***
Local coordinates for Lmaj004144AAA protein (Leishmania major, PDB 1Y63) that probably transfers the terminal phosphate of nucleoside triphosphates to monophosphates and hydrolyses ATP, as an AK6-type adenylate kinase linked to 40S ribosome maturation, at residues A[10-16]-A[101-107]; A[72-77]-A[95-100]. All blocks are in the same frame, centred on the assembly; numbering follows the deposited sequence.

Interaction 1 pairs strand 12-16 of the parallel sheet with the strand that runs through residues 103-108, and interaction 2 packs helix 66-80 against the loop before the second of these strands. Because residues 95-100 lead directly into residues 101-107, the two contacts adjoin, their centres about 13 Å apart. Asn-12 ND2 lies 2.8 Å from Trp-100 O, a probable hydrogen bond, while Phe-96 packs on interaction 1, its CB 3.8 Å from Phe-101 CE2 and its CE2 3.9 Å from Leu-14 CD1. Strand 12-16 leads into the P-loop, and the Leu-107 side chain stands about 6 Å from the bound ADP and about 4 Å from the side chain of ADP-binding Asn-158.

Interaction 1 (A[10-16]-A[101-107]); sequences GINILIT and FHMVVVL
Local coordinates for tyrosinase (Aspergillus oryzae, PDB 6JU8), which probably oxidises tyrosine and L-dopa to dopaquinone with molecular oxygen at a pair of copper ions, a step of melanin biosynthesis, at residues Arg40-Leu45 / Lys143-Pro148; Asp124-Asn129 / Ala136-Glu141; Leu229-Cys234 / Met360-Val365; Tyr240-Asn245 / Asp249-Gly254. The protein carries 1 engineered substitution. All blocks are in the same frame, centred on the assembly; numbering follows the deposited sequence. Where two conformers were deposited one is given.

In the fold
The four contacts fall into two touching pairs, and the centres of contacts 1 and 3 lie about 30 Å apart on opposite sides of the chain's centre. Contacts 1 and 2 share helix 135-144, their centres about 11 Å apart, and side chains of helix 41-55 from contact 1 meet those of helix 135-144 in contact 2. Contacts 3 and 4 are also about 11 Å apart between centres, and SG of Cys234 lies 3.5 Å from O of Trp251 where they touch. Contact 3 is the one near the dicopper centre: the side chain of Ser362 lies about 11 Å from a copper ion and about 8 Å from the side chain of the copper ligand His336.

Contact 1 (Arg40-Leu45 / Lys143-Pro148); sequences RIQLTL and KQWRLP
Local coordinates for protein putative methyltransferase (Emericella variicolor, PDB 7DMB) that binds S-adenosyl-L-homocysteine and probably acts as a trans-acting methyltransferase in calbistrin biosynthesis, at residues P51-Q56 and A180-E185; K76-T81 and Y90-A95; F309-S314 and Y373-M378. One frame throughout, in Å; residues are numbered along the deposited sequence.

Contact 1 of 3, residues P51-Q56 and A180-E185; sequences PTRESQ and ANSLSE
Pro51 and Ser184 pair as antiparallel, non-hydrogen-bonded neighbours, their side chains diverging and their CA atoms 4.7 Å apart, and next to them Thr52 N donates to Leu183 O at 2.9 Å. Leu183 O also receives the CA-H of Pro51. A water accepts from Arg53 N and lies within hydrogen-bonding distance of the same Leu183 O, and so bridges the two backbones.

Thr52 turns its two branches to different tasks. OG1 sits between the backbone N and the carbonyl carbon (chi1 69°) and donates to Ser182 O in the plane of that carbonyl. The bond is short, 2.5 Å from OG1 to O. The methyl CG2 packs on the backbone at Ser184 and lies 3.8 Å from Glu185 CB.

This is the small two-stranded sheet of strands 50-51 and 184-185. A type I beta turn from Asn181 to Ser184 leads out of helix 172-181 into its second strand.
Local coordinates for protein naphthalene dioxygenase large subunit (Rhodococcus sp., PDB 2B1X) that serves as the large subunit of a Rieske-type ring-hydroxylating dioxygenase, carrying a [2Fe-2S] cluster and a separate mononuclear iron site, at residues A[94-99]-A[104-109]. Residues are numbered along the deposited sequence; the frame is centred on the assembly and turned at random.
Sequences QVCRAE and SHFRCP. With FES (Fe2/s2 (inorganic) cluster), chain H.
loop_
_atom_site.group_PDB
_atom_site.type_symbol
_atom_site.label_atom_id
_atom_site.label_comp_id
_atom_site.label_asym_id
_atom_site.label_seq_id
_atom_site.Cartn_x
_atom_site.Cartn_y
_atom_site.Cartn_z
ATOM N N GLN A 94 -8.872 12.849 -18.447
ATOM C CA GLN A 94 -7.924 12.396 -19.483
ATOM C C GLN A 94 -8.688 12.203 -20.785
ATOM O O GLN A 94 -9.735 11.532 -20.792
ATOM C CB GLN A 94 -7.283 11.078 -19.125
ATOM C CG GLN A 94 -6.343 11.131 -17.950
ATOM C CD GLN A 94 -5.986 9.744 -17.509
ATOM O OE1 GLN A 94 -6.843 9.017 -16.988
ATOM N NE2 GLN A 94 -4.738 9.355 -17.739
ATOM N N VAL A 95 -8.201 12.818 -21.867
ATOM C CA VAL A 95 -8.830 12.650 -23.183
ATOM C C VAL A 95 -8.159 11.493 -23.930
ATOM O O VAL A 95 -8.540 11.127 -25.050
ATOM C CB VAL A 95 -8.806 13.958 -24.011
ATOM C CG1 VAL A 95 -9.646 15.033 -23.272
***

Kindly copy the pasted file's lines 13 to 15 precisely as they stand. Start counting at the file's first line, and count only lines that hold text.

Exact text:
Local coordinates for protein naphthalene dioxygenase large subunit (Rhodococcus sp., PDB 2B1X) that serves as the large subunit of a Rieske-type ring-hydroxylating dioxygenase, carrying a [2Fe-2S] cluster and a separate mononuclear iron site, at residues A[94-99]-A[104-109]. Residues are numbered along the deposited sequence; the frame is centred on the assembly and turned at random.
Sequences QVCRAE and SHFRCP. With FES (Fe2/s2 (inorganic) cluster), chain H.
loop_